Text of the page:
C64 OS Getting Started Guide

The Getting Started Guide is actually finished. (Barring changes I might make to it). Going into the least detail, it covers minimum and recommended hardware requirements, installation on 3 different device families (SD2IEC, IDE64 and CMD HD or RamLink), first–run configuration tool, and lastly, booting up. Wherever there is a temptation to go into more detail the Getting Started Guide refers you to the appropriate section of the User's Guide. The Getting Started Guide is relatively short and appears at the bottom of the main page.

Let me also say, the Ultimate 64's video streaming over ethernet is a godsend. I originally set it up so that I could record screencasts for the YouTube C64 OS Tutorial Video Series that I'm working on. But I quickly realized that it is perfect for being able to take high quality screenshots for the documentation. Recently, I gave a Zoom presentation of C64 OS to Commodore User's Europe (more on that in a future blog post). To do this I just put my Ultimate 64 right in front of the iMac. The iMac did the Zoom call with the U64 streaming to a shared window. Super convenient.

C64 OS User's Guide

The User's Guide is in its own subsection of the site with its own left side bar table of contents. It's divided into chapters for the main topics, plus an appendix to summarize useful information for reference.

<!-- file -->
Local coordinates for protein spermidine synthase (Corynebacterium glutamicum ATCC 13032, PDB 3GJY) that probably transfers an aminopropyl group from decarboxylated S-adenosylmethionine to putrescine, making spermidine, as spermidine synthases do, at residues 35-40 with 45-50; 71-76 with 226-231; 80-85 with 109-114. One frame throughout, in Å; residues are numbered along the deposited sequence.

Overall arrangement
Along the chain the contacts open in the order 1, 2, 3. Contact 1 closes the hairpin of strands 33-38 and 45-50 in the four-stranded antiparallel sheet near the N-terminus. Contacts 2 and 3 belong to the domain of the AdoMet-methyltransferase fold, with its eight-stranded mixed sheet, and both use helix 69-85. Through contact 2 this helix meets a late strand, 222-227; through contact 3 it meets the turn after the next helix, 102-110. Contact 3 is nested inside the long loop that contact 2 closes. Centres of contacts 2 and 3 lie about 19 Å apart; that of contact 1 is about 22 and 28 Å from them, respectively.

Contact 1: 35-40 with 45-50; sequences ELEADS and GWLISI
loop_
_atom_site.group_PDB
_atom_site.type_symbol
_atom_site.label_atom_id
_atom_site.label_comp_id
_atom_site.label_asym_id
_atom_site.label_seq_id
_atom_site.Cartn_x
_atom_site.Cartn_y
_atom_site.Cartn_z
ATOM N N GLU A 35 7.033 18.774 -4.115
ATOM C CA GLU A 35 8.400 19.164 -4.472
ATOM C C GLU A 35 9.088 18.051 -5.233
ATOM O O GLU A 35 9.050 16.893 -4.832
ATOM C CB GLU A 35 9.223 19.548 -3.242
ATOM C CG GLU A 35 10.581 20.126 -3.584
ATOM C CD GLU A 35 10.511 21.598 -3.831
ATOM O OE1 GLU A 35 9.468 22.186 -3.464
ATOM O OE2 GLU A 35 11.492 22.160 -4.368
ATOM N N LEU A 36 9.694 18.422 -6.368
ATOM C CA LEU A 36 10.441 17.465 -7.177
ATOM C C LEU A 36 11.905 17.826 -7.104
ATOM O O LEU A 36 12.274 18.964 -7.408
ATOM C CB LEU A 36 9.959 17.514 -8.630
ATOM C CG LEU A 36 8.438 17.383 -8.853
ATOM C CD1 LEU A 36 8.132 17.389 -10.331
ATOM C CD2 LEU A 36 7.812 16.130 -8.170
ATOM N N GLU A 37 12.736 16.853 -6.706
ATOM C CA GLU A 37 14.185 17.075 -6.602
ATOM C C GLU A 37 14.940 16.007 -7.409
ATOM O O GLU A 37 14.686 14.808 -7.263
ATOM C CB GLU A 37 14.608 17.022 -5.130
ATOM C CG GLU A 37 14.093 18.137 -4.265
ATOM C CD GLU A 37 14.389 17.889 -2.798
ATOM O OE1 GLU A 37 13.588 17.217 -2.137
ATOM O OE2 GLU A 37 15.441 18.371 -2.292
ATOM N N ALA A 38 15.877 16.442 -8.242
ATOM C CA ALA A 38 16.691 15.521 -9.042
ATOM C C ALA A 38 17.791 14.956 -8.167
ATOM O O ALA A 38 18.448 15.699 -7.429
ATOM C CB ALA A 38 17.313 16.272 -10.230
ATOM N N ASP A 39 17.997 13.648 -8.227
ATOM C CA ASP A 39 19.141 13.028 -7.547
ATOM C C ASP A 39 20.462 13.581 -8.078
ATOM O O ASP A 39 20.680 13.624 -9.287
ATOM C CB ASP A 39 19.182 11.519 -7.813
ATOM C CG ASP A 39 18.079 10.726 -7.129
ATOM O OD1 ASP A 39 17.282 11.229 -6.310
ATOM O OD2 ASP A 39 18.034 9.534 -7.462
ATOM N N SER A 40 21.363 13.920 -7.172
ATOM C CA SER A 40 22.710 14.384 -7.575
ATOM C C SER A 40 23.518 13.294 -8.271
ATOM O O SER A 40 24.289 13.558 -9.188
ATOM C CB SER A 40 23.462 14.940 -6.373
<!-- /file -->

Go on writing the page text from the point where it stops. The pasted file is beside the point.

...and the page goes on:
Chapter 1: Introduction, has a section "Where to start" almost at the very beginning. It divides you into 4 categories: If you don't even remember how to use a C64, stop reading the User's Guide and go read An Afterlife User's Guide to the C64. If you're familiar with the C64 but you just want to hop into C64 OS as quickly as possible, stop reading the User's Guide and go read the C64 OS Getting Started Guide. If you've already read that but you need to know more, then carry on reading the rest of the C64 OS User's Guide. And lastly, if you're looking for much more detailed information, go read the Programmer's Guide.

The first 3 chapters of the User's Guide recapitulate the Getting Started Guide, but go into much more detail, but not programmer–level detail. It's such a fine balance.

I have so far completed those first three chapters and 99% of chapter 4, which details the User Interface. And I'm pretty pleased with all of the diagrams I was able to produce for this section. Again, thanks entirely to the Ultimate 64 being able to so painlessly stream video to an iMac, whence I could take screen captures and then apply labels.

Here are a couple of diagrams that appear in the User's Guide, chapter 4.

Diagram from the User's Guide about Utilities.
Diagram from the User's Guide about Utilities


Diagram from the User's Guide about TKTable Toolkit widget.
Diagram from the User's Guide about TKTable Toolkit widget


I obviously have a lot more work to put into the User's Guide, but it feels like the framework is really solid. And I don't think I'm going to have to redo what I've already done from scratch again.